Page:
(11) A number of federal agencies (e.g., US Department of Agriculture, National Institutes of Health, National Aeronautics and Space Administration, and US Agency for International Development) have employee suggestion programs in which an ad hoe committee evaluates innovative proposals submitted by individuals or groups as they come forth and determines whether or not to grant a reward based on the projected gains in productivity that would be achieved from the adoption of the proposal. Other agencies (e.g., the US Department of Health and Human Services and General Services Administration) have innovation programs that recognize employees who have been able to demonstrate the success of their innovations, in some cases over the course of many years.
(12) Compared with the original CFA model in which practice 2 is measured using four observable indicators (see Appendix 4), the new CFA model with five observable indicators for practice 2 has lower Joreskog and Sorbom GFI and NFI statistics (0.87 and 0.89, respectively) that no longer reach levels indicative of good model fit. The latter model also has a considerably higher chi-square statistic (140,766 compared with 109,365, p < .001), suggestive of a worse fit.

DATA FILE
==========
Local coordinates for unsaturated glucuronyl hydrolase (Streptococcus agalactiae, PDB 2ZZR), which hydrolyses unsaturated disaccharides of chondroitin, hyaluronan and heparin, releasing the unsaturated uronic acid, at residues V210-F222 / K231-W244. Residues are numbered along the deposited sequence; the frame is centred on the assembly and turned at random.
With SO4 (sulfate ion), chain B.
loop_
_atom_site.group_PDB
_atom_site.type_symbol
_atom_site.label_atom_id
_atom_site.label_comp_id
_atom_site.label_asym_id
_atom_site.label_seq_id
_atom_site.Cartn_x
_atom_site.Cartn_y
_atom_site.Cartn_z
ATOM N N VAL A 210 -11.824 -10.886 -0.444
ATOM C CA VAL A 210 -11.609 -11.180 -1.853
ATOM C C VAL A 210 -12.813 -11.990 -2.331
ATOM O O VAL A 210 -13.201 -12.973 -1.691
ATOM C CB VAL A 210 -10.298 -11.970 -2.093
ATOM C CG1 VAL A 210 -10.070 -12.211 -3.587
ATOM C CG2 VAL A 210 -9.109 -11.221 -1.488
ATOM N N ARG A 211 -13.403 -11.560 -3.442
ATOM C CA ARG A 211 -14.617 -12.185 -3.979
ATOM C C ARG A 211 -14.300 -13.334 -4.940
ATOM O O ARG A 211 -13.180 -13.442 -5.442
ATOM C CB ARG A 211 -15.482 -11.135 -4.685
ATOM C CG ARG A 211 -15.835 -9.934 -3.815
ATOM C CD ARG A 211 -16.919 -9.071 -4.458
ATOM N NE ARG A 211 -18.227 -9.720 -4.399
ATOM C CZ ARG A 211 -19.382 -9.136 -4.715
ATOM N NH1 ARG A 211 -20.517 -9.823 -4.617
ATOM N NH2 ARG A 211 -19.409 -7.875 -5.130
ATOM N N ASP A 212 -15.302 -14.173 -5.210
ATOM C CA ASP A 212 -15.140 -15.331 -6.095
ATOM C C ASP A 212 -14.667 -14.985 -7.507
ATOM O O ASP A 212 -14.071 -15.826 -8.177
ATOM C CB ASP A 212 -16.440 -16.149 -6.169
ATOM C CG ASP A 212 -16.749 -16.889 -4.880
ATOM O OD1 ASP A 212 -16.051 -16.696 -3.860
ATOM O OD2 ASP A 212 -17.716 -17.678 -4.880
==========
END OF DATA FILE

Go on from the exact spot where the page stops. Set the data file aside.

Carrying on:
(13) Since the survey respondents are clustered by agency, the same MNLM was estimated using clustered standard errors and using a series of agency dummy variables. Doing this failed to have a meaningful effect on the MNLM results in terms of statistical and substantive significance and model fit.
(14) "Agree" was chosen because it is the category with the highest frequency in the dependent variable's distribution, a common practice when estimating MNLM regression. Almost all statistical packages use the category with the highest frequency as a comparison category by default. The multinomial results in table 2 (third column) provide important but limited information; the sign of the reported coefficient provides the direction of the effect for a binary comparison of the lowest outcome choice "strongly disagree" to the comparison category "agree." That is why the results in tables 3 and 4 are very important. Table 3 provides the coefficients, log-odds, and levels of significance for the effects of the four empowerment practices on levels of the dependent variable for all binary comparisons: "strongly disagree," "disagree," "neither disagree or agree," and "strongly agree" versus "agree," the comparison choice.